Under the 1996 Declaration on the Establishment of the Arctic Council in Ottawa, all security and defense policy matters are excluded from its jurisdiction: at that point in time, following the demise of the Soviet Union, this was a reasonable decision (Arctic Council 1996). In addition to the Council, there are numerous special organizations that deal with partial aspects of the Arctic Ocean on behalf of the Council or outside that body. Those states that have long demonstrated a sustained interest in this region through their scientific research activities and the construction of research stations in the Arctic are playing an increasingly important role in their status as observers. As of 2021, there were thirteen such states and six Permanent Members, which represent various interest groups, mainly indigenous peoples. Due to Russia’s veto, the European Union is not a full member of the observer group (Arctic Council n.d.a; Paul 2021). The involvement of the observers in the subordinate bodies of the Council is important, but one may question the extent to which states such as China and India will be satisfied with this observer role in the near future. The Council, as such, and the role of the observers in relation to the Council, will be an important factor. This chapter will deal with some future tasks.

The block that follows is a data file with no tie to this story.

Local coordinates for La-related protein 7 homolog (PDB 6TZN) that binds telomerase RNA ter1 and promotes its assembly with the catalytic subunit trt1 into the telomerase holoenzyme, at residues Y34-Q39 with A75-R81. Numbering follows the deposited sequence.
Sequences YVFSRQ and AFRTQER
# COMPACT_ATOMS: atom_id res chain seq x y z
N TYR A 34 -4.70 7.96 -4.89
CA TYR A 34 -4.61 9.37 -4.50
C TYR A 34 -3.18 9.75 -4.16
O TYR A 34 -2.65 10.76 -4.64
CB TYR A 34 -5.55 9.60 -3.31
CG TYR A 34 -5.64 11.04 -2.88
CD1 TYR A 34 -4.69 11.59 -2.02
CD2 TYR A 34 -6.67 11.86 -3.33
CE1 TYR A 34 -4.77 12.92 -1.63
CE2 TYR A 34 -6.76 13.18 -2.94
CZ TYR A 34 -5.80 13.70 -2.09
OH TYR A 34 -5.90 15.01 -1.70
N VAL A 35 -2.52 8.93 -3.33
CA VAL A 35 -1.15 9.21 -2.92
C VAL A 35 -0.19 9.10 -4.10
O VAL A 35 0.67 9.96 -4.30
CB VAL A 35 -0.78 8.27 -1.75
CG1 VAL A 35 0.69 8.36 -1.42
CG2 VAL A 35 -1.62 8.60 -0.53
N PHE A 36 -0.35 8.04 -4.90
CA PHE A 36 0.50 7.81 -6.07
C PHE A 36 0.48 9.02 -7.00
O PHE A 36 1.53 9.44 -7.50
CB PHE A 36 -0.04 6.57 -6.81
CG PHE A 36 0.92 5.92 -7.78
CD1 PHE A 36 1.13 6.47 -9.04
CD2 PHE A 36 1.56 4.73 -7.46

The Arctic as an Ocean: Geography and Weather

During a briefing at the Greenland Arctic Command in Nuuk (Trump, Kadenic and Linkov 2018), Danish and Greenlandic experts highlighted the following key concepts as crucial for commercial, scientific and military activities in the Arctic.

Merchant ships, state-operated ships, coastguard and navy ships must have special technical designs for the Arctic Ocean. The existing Polar Code (International Maritime Organization 2017) sets forth the requirements for ships and airplanes, and it establishes minimum requirements for training: endurance and sustainability are important aspects. Most routine traffic in the Arctic Ocean is concentrated on Russian shipping near its coast, supported by numerous ports. Experienced and well-trained crews are a prerequisite for all activities on both sea routes, namely the Northeast and Northwest Passages. Multitasking is obligatory for all crews, and logistics must be provided by persons with experience in the Arctic. Decisions based on purely administrative or theoretical analyses are subject to doubt: what is decisive are practical factors and the resulting experience.

These findings of the Royal Danish Coast Guard are based on many years of experience in the Arctic Ocean, mainly – but not exclusively – in the area between Denmark and Greenland, and also correspond to the experiences of the other Arctic states.

What seems to be a common base for all activities in the Arctic is a constant uncertainty about the weather, the thickness of the ice and the safety of navigation. There will be a “perfect storm” every year, regardless of whether climate change is speeding up or slowing down. This applies to all Arctic regions and is the only criterion that basically unites them. In this respect, weather reporting and safe navigation are matters that should be jointly improved.

The Arctic: A Description of Its Dimensions